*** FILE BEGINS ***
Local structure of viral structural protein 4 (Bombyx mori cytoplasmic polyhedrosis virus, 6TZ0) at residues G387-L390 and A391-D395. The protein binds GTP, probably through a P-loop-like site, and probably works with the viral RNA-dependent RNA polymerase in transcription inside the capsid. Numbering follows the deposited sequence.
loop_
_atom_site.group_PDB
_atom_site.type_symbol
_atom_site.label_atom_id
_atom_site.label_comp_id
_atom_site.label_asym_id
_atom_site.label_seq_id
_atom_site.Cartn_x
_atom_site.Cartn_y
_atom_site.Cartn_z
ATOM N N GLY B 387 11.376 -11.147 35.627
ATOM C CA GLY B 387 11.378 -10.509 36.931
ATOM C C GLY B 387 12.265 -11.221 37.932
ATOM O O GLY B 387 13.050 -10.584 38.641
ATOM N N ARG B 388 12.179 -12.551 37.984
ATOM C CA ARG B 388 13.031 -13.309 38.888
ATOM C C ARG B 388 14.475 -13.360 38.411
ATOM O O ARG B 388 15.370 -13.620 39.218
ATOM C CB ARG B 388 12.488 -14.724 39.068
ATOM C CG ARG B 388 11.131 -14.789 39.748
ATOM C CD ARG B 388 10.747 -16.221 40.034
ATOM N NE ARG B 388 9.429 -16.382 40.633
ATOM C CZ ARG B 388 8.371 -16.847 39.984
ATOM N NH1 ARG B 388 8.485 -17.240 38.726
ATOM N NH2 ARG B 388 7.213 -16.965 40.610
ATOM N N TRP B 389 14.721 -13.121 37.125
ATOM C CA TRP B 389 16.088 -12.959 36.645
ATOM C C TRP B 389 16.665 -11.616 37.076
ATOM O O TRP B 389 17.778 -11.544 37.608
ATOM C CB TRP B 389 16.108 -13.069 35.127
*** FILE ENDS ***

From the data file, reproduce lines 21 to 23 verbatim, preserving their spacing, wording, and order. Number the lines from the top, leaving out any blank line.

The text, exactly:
ATOM C CG ARG B 388 11.131 -14.789 39.748
ATOM C CD ARG B 388 10.747 -16.221 40.034
ATOM N NE ARG B 388 9.429 -16.382 40.633